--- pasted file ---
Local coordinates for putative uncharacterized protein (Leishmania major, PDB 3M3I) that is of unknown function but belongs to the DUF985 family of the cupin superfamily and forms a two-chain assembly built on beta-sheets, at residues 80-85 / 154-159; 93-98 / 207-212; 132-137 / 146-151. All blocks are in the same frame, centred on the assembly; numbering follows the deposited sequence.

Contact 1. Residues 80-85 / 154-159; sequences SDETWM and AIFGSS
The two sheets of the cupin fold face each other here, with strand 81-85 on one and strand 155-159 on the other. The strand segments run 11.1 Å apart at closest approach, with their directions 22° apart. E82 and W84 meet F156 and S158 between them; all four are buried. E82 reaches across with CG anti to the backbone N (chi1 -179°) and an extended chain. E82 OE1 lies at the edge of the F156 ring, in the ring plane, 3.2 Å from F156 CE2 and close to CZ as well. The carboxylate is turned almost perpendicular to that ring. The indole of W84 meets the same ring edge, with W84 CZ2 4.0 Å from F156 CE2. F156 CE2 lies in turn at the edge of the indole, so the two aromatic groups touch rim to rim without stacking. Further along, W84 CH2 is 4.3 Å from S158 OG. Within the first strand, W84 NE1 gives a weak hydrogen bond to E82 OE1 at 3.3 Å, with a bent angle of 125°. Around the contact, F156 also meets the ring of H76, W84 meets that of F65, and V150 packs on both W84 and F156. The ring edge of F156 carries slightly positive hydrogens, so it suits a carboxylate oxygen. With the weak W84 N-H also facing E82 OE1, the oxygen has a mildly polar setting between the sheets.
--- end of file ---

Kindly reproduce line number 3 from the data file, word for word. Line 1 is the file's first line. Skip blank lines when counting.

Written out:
The two sheets of the cupin fold face each other here, with strand 81-85 on one and strand 155-159 on the other. The strand segments run 11.1 Å apart at closest approach, with their directions 22° apart. E82 and W84 meet F156 and S158 between them; all four are buried. E82 reaches across with CG anti to the backbone N (chi1 -179°) and an extended chain. E82 OE1 lies at the edge of the F156 ring, in the ring plane, 3.2 Å from F156 CE2 and close to CZ as well. The carboxylate is turned almost perpendicular to that ring. The indole of W84 meets the same ring edge, with W84 CZ2 4.0 Å from F156 CE2. F156 CE2 lies in turn at the edge of the indole, so the two aromatic groups touch rim to rim without stacking. Further along, W84 CH2 is 4.3 Å from S158 OG. Within the first strand, W84 NE1 gives a weak hydrogen bond to E82 OE1 at 3.3 Å, with a bent angle of 125°. Around the contact, F156 also meets the ring of H76, W84 meets that of F65, and V150 packs on both W84 and F156. The ring edge of F156 carries slightly positive hydrogens, so it suits a carboxylate oxygen. With the weak W84 N-H also facing E82 OE1, the oxygen has a mildly polar setting between the sheets.